THE KENTUCKY FARMER AND BREEDER 10 In a recent communication to the Rider and Driver, Mr. Charles L. Rai-lethe we'l known developer of saddle horses of this city, gives his views on the suggestion to divide saddle horse show classifications into two sections, one for the park and the other for the road. He says: Springhurst, Lexington, Ky., Feb. 22, 190G. To the Editor of the Rider and Driver: Replying to your query, I quite reluctantly present my ideas on the merits of a division of the saddle classes into road and park hacks. Permit me, first, to recognize your past efforts in behalf of the saddle horse and your no less commendable ambition in this instance; but I can not see that any beneficial results could be obtained. I am seriously opposed to the term "hack" being applied to a show All livery establishments horse. have hack horses for hire; the riding school also; and is saddle horses are classified as road hacks in horse shows, why not classes for all other kinds of hack or knock-abohorses? Besides, would the exhibitors so grade their entries? I think not. And whence are the judges to come who would do this? In corroboration of this idea, Mr. Gooch, the most capable of officials in this capacity, evidenced by the insistency with which he has been .retained year aster year by the National Association (a merit not personally him by no accorded means) did not prove that he could be equal to such a task. Do not understand me as casting reflections unon Mr. Gooch, since I know nothing against his principles; but I differ from him, and to show that he was not consistent in his types, we will bring it down to his awards in th'e champion classes at Madison Square Garden last fall. In the smaller division a veritable "peacock" was placed first the reserve going to a "road hack" that is, is he was any sort of a saddle horse at all. In the larger division, a road-hac- k sort was placed first, a peacock getting the reserve. Here was ao complete a reversal that the judge was plainly inconsistent. In conversation with Mr. Gooch (and we had several pleasant chats) I said to him: "I have studied you closely, and the results of your work the past week were more confusing than ever. No man," I said, "can deal in thoroughbred saddle horses without ultimately landing in Sing Sing, and what bothers me most, since you sometimes reverse your opinion, is to guess when to enter what I call a show saddle horse. "What, Mr. Gooch, is your opinion of Forest King?" I added. "For his job that of a sensational show harness horse there is not a horse in the world that can beat him," answered ut Gooch. "You think, then, that the National call for show Horse Show classes horses?" "Quite so." "How, then, can you acquit yourself of your awards in giving a show horse first, in one championship, and anything but a show horse first in the other?" His answer was: (undoubtedly a "Poetry of Motion" show horse) "is not my sort of a horse; Jubilant" (not a show horse) "is." It may be remembered that the National had a class for thoroughbred saddle horses last fall and that the winner thereof (Jubilant) was also winner of the championship in the regular saddle events. My view, then, I think is correct, i. e., that an exhibitor will make his entry into each and eyery possible class and that, therefore, to add another for "road hacks" can hardly prove advantageous. Why can not a judge be sound equal to the job of picking out one show saddle horse, selecting his second and third ribbon wearers as nearly like the first as the class presents? My idea is that horse shows stand for beauty of show horses which means type, excessive style, showy, elastic action, brought out in the most attractive form, through training and good manners. These qualities and characteristics make Forest King a sensational show harness horse. Why not a sensational show saddle horse? Your presentation of the two types (park and road) viz., Patsie McCord and Ken sington, could not be improved upon. I have a wonderfully sine lot of horses to put on the market this spring better I never owned They are representative in type, are clever goers and are thoroughly trained. Yours truly, C. L. RAILEY. Commenting on Mr. Railey's communication, the Rider and Driver published the following editorial: In another column appears an interest- ing contribution on the subject of saddle horses from that well known authority, Charles L. Railey. We regret that Mr. Railey does not agree with us in the suggestion to make a division between park and road hacks. In our opinion he takes a hasty view when he says that is there are classes for road saddle horses "why not classes for all other kinds of hack or knockabout horses?" There "are classes for other "road" horses, as distinguished from their "park" congeners, notably for "road teams" and "park teams," in and at Philadelphia and some other shows, there is a distinction made between "town" and "road" horses in the e single and classes for heavy harness horses. As to the use of the term "hack,." we do not believe the cultivated classes, "who own high class saddle and harness horses, such as go to shows, would take the demeaning view of it; we are sure Col. Railey does not do so himself and that he is calling attention to it only through sear of the masses' misunderstanding it by taking the cue from the livery stable. The word is no doubt of opprobrious origin and, although understood by the cognoscente to apply to the saddle horse, we will heed the remonstrance and adopt some other expression. But we trust that the "practical" title of "saddler" which, like "tallyho," applied to every form of coach, has come into vogue among some who must be lazy and ignorant as well as a sew writers of slovenly English may never be adopted. While always to thev truly practical in life, we feel, with Ruskin and Whistler and Morris and others that, as Addison says: "So the pure limpid stream, when soul with stains, Works itself clear and, as it runs, refines." Mr. Railey says the exhibitor would enter his horse in every class, whether it be of park or road type, and wonders who the judges might "be that would separate the types. It is true, as he says, that Mr. Gooch, the judge at Madison Square Garden, "mixed those babies up," but we do not agree with Mr. Railey's hopeless implication that we are to have Mr. Gooch thrust down our throats forever, nor that there are no other judges capable of doing the trick. Besides, is the classes were definite as to specifications, the exhibitors, provided, of course, that the judges followed out the conditions called for, would soon become educated, is not so beforehand. Mr. Railey quotes Gooch as sollows: "Poetry of Motion is not my sort of a horse; Jubilant is." Our readers need not be reminded that Mr. Railey is one of the leading saddle horse experts in America and that Mr. Gooch is a dealer in horses who for the past sour years has been brought over from England each year by the National Horse Show Association of America to teach Mr. Railey and all the rest of American saddle horse trainers, dealers and amateurs that, prior to his coming, their ideas as to what constituted the "correct type" of saddle horse were all wrong. The horse which Mr. Railey declares Mr. Gooch admitted was "not my sort of a horse" was the horse elevated by Mr. Gooch to the very pinnacle of prominence ostensibly as his ideal. And, strange to relate, this horse is a most exaggerated example of the very type which Mr. Gooch announced at the outset of his American career as a judge in the show ring (we believe he has had no similar career "at home," in England) was to be obliterated, namely, the "peacock" type. Now, is Mr. Railey reports Mr. Gooch accurately what are we to think of Mr. Gooch? Was he not, to say the least, more than inconsistent? Ignoring all other phases of Mr. Gooch's relationship to some of the officers of the National Horse Show Association and certain exhibitors who have won so conspicuously, that act alone should convict him at once of incompetency or worse. By such an admission as that which Mr. Railey quotes him as having made, he confesses that for some consideration or another he stultified his conscience and be d, pair-hors- trayed his judgment. Is a judge is not to judge upon the merits of the horses before him and in accordance with his own ability to determine those merits, he is either the tool of some one else or a dawdling idiot. Is Poetry of Motion is not Mr. Gooch's kind of a horse why did he give that horse the championship? Can the National Horse Show Association, which so strenuously stands sponsor for Mr. Gooch, answer this question? Is it has not given the matter attention it certainly should lok into it at once, as such statements, made publicly by one of the most prominent horsemen and exhibitors in America, can hardly pass without adding to the scandal that has already grown out of the saddle horse decisions at Madison Square Garden during the past sour years! a Mr. F. W. Okie, owner of Jubilant, now comes forward in reply to Mr. Railey. Mr. Okie is a breeder of hunters and jumpers at his Virginia farm. At the winter thoroughbred sales here at Lexington the past two years he has bought a number of thoroughbred mares, the most of them cheap, with this object in view. He says in defense of Mr. Gooch: Upperville, Virginia, Saturday, March 3rd, 190G. To the Editor of the Rider and Driver: Sir: The Rider and Driver has for some time past seen sit to criticise the iudgment rendered by Mr. Gooch, the judge of saddle horses for the last sew years at Madison Sauare Garden. I grant that criticising is always in order and through it the masses are educated and the horse world benefitted. i have just read in the Rider and Driver an written by Railey, the dealer, v. hi rein he says Mr. Gooch is inconsistent as he gave the "peacock" type tha championship in the small class and the ' road" type the championship in tha luige class. I have no idea of writing about the g virtues of our horse Jubilan, or the many qualities of "Poetry of Motion," but I think it only fair that there should be something said for the li of purpose of Mr. Gooch. iguing from the Railey standpoint was it not better that a good "road" typ? be j.iven the championship class over an inferior "peacock" type? This is what Mr. Gooch thought he waa doing. Likewise, in the smaller class, he gave Poetry of Motion the championship over an inferior road type (Lee Rogers). Miss Beach, in an interview with a well known horse weekly, expressed the whole affair in a nutshell when she said: "Entirely different types, but undoubtedly the best in their respective classes." There is every reason for dealers to be against the thoroughbred type, such as Jubilant represents, because, as Railey expresses it in his letter, "No man can deal in thoroughbred saddle horses without ultimately landing in Sing Sing." Presumably, no one could make a living handling them, as it is impossible to get enough of them at a price that could be sold to advantage. As a rule, most of the thoroughbreds are race horses; the balance are trained until their dispositions are so thoroughly spoiled that they are unfit to be ridden. On the other hand, there are thousands of Kentucky saddle horses that the dealer can handle at a profit. No one realizes more than Mr. Gooch how difficult it is to get the proper foundation in a thoroughbred for a saddle horse, and it might be interesting to your readers to know that he offered us $3,000 for Jubilant to take to England, and Kith the understanding he would never be shown in America. This offer was refused, not with the idea that the horse was worth more, but merely as a matter of sentiment. To know Jubilant and his disposition is to make any lover of a horse worship him. The horse was never raced, consequently he still retains those qualities which all thoroughbreds Truly yours, naturally possess. F. W. OKIE. depi'3-ciatin- H7f-st- good-looki- FRIDAY, MARCH 16, 1906. Cloud Carmon, the Government Experimental Sire, also Partly of that Lineage." The article is for the most part a compilation of matter recently published in The Kentucky Farmer and Breeder. It opens with the following introduction: So much has been written for and against the .United States Government's experiment in breeding for the production of a typical American heavy harness horse that the Rider and Driver deems it not only interesting but instructive and patriotic however much we may have disagreed with the promoters of the scheme, in regard to their methods to give the subject as it progresses due consideration. Our readers are familiar with the stand we have taken against the theory that the admitted "accidents" of the justly famous light harness horse should be selected as foundation stock for the evolution of a horse to work in heavy leather, pull heavy vehicles and comprise the opposite of race horse conformation, with high knee and hock action. For generations the bredeers of the light harness horse have been striving to get away from those very characteristics, their aim bing to obtain a speed machine, with a long, narrow structure and low, frictionless action. Any thing approaching "coachiness" in any of the get of a light harness horse's ancestry has always been deemed a bar sinister, and the produce that might display such tendencies regarded as a disgrace to sire and usually thrust to the discredit of the dam. It is, therefore, we deem it, an incontrovertible fact that heavy harness types of such a breed are anomalies, pure and simple, and to breed from them on the theory that "like begets like" means generations of descent before that type can be fixed. The law of atavism, which controls the tendency of any "breeding backward" race, i. e., the inheritance of characteristics from ancestors several generations agone, must be considered, and not only must the selections of individual sire and dam be carefully made, but the subsequent matings of their progeny and their progeny's progeny must be likewise effected with consistent discrimination. That there have been horses successful in heavy harness with light harness ancestry there is no denying, as instance the show ring victories. One of these is the subject of our frontispiece, the great Red Cloud, formerly owned by the late William L. Elkins, of Philadelphia, and at last accounts drawing a brougham in Boston for Mr. Thomas W. Lawson. It may be noted from the pedigree of Red Cloud, however, which we find traced by the pen of J. Gano Johnson, Esq., in The Kentucky Farmer and Breeder, that he is by a sire of the strongest possible lines of sturdy Morgan and thoroughbred blood, viz., Indian Chief. This horse was by Blood's Black Hawk, he by Vermont Black Hawk, he by Sherman Morgan, he by Sherman Morgan, sounder of the breed. Some of the advocates of other breeds have scoffed at the idea that there is today any directly Morgan line of breeding traceable back to its foundation source. On the dam side Indian Chief goes back to the imported thoroughbred Grand Bashaw and imported Messenger. a The Rider and Driver then copies the major portion of Mr. Johnson's article on Indian Chief, including the Dills card and the letter of Mr. Railey. It concludes with a portion of Mr. Geo. M. Rommel's address before the Kansas Board of Agriculture, first published in The Kentucky Farmer and Breeder. The Rider and Driver is in error in the statement that Mr. Thomas W. Lawson's Red Cloud is by Indian Chief. The confusion evidently arises from the reference by Mr. Dills to a son of Indian Chief called Red Cloud. The latter was the sire of the dam of Mr. Lawson's horse, which, by the way, is known as Glorious Red Cloud, and which is by King. The distinction is clearly brought out in the following letter from the Emerald Chief Stock Farm to The Kentucky Farmer and Breeder: Breeding of R.ed Cloud the Editor In its issue of March 3 the Rider and Toand Breeder: of The Kentucky Farmer Driver publishes an article under the Sir: It is with pleasure we draw for heading: "American Trotter for Heavy some of your readers and yourself a disHarness Morgan Blood Prominent in tinction between two glorious horses, the Ancestors of the Famous Red Red Cloud 2197, by Indian Chief 1718, and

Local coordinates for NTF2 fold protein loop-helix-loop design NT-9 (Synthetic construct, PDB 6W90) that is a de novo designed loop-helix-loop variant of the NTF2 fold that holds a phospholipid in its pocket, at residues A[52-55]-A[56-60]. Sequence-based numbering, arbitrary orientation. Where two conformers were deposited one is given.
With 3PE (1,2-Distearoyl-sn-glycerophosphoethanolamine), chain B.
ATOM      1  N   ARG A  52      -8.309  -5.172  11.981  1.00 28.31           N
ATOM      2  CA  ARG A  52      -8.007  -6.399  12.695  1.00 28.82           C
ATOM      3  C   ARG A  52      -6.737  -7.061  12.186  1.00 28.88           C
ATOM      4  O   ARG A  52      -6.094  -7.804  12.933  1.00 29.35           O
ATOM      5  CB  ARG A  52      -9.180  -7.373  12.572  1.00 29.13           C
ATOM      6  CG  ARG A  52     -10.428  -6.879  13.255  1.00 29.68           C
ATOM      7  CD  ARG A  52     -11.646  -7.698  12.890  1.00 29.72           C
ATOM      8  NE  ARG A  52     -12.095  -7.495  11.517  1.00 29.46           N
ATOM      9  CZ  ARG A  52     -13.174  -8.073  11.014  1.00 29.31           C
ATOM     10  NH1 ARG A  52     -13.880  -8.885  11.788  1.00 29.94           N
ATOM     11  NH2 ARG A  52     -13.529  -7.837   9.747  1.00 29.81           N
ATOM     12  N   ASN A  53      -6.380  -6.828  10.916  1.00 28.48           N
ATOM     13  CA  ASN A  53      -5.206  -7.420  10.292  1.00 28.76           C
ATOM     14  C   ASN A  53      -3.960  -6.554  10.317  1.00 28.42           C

Hosted by the University of Kentucky

Contact us: